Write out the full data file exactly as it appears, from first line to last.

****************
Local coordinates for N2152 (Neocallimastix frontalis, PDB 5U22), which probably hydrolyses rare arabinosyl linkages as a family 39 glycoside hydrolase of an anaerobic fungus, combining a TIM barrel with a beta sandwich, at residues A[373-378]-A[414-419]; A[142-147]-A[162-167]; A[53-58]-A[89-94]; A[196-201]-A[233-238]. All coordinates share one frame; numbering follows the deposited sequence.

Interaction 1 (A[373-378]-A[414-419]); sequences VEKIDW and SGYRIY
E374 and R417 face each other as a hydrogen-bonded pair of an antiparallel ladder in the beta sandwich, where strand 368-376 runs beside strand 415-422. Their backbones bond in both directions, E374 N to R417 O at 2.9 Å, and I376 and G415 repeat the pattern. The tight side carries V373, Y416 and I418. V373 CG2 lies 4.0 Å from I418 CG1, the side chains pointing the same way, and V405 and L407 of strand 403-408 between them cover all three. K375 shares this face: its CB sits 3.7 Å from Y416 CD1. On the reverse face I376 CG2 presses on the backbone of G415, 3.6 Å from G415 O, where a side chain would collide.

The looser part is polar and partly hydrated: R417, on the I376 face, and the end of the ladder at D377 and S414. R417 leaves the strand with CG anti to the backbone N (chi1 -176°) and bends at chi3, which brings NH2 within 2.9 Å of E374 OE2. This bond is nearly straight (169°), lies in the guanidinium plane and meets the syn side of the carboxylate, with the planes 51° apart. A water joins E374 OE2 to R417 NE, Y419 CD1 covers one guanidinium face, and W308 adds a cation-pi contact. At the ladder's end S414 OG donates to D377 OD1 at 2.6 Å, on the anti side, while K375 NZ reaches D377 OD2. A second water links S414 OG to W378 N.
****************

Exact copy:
Local coordinates for N2152 (Neocallimastix frontalis, PDB 5U22), which probably hydrolyses rare arabinosyl linkages as a family 39 glycoside hydrolase of an anaerobic fungus, combining a TIM barrel with a beta sandwich, at residues A[373-378]-A[414-419]; A[142-147]-A[162-167]; A[53-58]-A[89-94]; A[196-201]-A[233-238]. All coordinates share one frame; numbering follows the deposited sequence.

Interaction 1 (A[373-378]-A[414-419]); sequences VEKIDW and SGYRIY
E374 and R417 face each other as a hydrogen-bonded pair of an antiparallel ladder in the beta sandwich, where strand 368-376 runs beside strand 415-422. Their backbones bond in both directions, E374 N to R417 O at 2.9 Å, and I376 and G415 repeat the pattern. The tight side carries V373, Y416 and I418. V373 CG2 lies 4.0 Å from I418 CG1, the side chains pointing the same way, and V405 and L407 of strand 403-408 between them cover all three. K375 shares this face: its CB sits 3.7 Å from Y416 CD1. On the reverse face I376 CG2 presses on the backbone of G415, 3.6 Å from G415 O, where a side chain would collide.

The looser part is polar and partly hydrated: R417, on the I376 face, and the end of the ladder at D377 and S414. R417 leaves the strand with CG anti to the backbone N (chi1 -176°) and bends at chi3, which brings NH2 within 2.9 Å of E374 OE2. This bond is nearly straight (169°), lies in the guanidinium plane and meets the syn side of the carboxylate, with the planes 51° apart. A water joins E374 OE2 to R417 NE, Y419 CD1 covers one guanidinium face, and W308 adds a cation-pi contact. At the ladder's end S414 OG donates to D377 OD1 at 2.6 Å, on the anti side, while K375 NZ reaches D377 OD2. A second water links S414 OG to W378 N.